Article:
Father to the Fatherless
“LORD, you know the hopes of the helpless. Surely you will hear their cries and comfort them. You will bring justice to the orphans and the oppressed, so mere people can no longer terrify them.” Psalm 10:17-18 (NLT)
Those of us who grew up without a father — or had an unavailable father — know how it feels to be “different.” We struggle to fight the feelings of unworthiness, and we carry the weight of the pain of rejection. I grew up as an only child in a single parent home. When I was two years old my father left us and remarried. I would see him on holidays and birthdays — he would visit and bring gifts, but then he was gone. As I grew up hearing him sing the praises of his sons and their achievements, I felt I was not good enough or worthy of his time. I had no physical wounds or scars, but my soul was desperate and hurt.
At the age of 13, weary from the emotional pain, I heard Matthew 11:28-29 for the first time — “Come to me, all of you who are weary and carry heavy burdens, and I will give you rest. Take my yoke upon you. Let me teach you, because I am humble and gentle at heart, and you will find rest for your souls.” (NLT). It was that invitation that drew me — I was ready to accept Christ as my Savior and God as my Father. Ever since that day, almost 20 years ago, I’ve been grateful to my Heavenly Father for gently healing my heart and soul and revealing and teaching what it really means to be in a relationship with a Father. He gently heals every scar and takes away one fear after another.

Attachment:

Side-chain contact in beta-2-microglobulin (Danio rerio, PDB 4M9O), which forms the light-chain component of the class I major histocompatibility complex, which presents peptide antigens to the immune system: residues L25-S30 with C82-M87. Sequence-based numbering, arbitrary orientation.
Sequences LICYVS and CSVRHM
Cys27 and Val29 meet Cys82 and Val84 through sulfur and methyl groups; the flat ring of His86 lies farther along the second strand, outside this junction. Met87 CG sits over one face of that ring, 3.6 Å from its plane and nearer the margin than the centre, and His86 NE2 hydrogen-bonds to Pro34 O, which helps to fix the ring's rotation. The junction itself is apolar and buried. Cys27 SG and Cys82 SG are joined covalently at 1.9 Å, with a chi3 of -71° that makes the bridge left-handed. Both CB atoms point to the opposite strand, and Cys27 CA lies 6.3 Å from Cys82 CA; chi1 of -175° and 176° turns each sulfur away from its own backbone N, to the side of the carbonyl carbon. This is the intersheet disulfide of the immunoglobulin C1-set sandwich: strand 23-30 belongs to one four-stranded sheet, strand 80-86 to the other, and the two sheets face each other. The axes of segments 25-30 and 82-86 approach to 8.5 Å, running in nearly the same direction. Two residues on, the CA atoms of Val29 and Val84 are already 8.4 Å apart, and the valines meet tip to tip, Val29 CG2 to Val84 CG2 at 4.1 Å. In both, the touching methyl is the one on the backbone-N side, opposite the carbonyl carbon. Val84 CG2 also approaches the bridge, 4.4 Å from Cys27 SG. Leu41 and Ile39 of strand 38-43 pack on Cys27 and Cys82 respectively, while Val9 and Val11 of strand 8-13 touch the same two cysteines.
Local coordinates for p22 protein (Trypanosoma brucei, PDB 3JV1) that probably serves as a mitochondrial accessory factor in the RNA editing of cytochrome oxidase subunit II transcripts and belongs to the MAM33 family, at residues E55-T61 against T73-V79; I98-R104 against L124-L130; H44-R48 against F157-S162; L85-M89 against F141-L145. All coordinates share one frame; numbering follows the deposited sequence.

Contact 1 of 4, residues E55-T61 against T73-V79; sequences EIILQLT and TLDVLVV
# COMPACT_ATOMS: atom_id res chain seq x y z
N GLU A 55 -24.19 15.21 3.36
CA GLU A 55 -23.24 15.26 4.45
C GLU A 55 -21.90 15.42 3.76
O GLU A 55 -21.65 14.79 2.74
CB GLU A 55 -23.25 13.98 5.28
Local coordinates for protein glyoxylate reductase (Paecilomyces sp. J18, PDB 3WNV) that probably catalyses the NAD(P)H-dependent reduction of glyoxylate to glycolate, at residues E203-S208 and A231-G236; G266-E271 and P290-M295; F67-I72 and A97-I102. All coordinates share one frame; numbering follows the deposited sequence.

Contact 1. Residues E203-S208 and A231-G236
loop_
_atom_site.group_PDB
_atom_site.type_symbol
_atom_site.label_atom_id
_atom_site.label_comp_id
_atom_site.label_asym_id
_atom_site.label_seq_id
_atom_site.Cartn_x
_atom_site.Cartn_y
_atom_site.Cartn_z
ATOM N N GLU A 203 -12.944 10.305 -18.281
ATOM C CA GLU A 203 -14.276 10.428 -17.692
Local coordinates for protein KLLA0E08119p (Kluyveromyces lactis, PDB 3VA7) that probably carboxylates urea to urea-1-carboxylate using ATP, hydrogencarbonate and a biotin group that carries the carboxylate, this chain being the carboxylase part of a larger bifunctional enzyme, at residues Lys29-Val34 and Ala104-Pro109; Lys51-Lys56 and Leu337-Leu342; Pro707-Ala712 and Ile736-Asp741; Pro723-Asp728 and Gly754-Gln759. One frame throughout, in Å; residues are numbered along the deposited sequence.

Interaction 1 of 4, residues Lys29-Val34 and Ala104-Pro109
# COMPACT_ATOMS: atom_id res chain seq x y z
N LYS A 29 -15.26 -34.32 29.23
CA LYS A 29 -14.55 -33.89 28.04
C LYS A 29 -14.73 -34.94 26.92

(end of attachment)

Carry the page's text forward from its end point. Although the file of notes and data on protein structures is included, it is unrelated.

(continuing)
He calls Himself, “a father to the fatherless,” thus a father of orphans as well. Nothing reveals more vividly a state of brokenness, helplessness and dependence than the condition of abandoned, neglected, hurt, and abused children. Physical and emotional wounds heal with time, but the orphan spirit that says “I’m not good enough” and “I can’t be loved,” can only be changed and healed by our Heavenly Father. Nothing reflects a more affecting description of the character of God — of His mercy and kindness — than to say that He will take the place of the absent parent and reveal what a parent and child relationship should be like.
God says He hears the cries of the orphans and He has promised to comfort them.Dace Rence, our Latvia Program Director, shares this touching story. To meet her and work with vulnerable children in Latvia, join us on a mission trip. Learn more here.